Grindstone: “Heresy is necessary”
FORT WORTH, Texas (SWBTS) – How to cultivate a church that welcomes inquiry and offers real, objective answers to those questions was addressed by a professor panel in the March 26th Grindstone titled “Ministry and Culture: A Discussion on the Emerging Church.”
Panel members David Bertch, Steven Smith, Paige Patterson and John Mark Yeats gave the definition of Emergent thought, the leaders’ reliance (if any) on the authority of Scripture, the importance of being relevant to the Bible, not culture; and the necessity of context and defining terms when dialoging with this branch of liberal, non-orthodox Christianity.
‘Loving Jesus but hating the church,’ a saying of some Emergent leaders, is not a biblical statement, Patterson said. “The Bible says that Jesus loved the church and gave Himself for it. So it’s impossible to say, ‘I’m a follower of Christ,’ and not do anything to help.”
Smith, dean of the College at Southwestern, speculated Emergents came about by their strong reaction, and aversion, to the seeker-service preaching model, which in itself was a reaction to text-centered, and not text-driven, preaching.
Following this logic, it is possible to say that preaching that was merely built around the text, not explicitly about the text, may have spawned the Emergent movement, said Smith.
Bertch, professor of humanities for the College at Southwestern, advised students to maintain a solid, biblical basis for belief and to read avidly.
“In the college here, we read some very strange books,” he said. “We read some of the worst books, written very well, but some of the worst books and ideas in all of history. Both Augustine and Aquinas taught that heresy is necessary. Heresy drives us back to orthodoxy; drives us to Jesus.”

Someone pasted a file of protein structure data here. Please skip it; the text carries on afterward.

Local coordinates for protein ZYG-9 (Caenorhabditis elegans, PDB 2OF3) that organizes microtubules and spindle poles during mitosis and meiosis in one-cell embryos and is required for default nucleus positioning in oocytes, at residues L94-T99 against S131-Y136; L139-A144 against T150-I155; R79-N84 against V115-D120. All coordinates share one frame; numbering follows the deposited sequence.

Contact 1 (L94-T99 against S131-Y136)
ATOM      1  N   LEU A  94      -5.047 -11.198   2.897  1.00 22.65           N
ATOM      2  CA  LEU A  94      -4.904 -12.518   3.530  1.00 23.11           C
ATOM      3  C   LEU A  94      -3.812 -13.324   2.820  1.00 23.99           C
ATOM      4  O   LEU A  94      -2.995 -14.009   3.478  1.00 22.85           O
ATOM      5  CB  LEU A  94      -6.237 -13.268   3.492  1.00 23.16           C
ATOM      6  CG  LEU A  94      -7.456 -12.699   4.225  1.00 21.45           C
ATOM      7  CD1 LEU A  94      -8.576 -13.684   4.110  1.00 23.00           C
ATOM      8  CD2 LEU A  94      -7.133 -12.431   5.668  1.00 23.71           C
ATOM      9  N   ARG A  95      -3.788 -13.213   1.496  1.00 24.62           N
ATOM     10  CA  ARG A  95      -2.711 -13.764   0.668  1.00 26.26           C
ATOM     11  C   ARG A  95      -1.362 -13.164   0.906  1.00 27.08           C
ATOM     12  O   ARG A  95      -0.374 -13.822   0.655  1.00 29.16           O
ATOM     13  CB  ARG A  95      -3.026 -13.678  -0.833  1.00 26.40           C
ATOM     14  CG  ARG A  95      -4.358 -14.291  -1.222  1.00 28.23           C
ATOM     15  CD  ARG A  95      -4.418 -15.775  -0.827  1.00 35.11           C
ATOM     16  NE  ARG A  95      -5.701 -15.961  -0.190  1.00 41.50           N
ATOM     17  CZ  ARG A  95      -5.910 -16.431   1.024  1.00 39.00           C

Bertch and his students are practicing this discipline in his 19th Century seminar, where they are currently reading and discussing the book Beyond Good and Evil by Friedrich Nietzsche.
“Nietzsche is one of my favorite philosophers,” says Bertch, “not because I agree with what he teaches, but because he raises all the questions. When you look at what he has to say, you can see his craziness in the midst of what he writes, and yet he’s always had something that can give you a glimpse of the truth. Using the Scriptures, with Nietzsche, you can drive somebody directly back to the faith.”
Yeats, assistant professor of church history, encouraged the cultivation of honest inquiry with a cultural example from the TV series, LOST. The character Hurley, Yates says, is a plant by the show’s writers to help voice viewer questions on where the narrative is headed. As ministers, we should keep the congregation’s questions at a similar level of priority.
“If you can’t get anyone to ask the hard questions, get some people to ask the hard questions for you,” said Yates. “Be ready, be prepared with the Word of God. It’s fantastic to watch your people grow into a culture where they can ask questions, and you get a chance to direct them back to the Word of God. You will see, I think, real, solid growth because you’re showing people that, whenever questions come up, the first place to go is the Word of God. ’”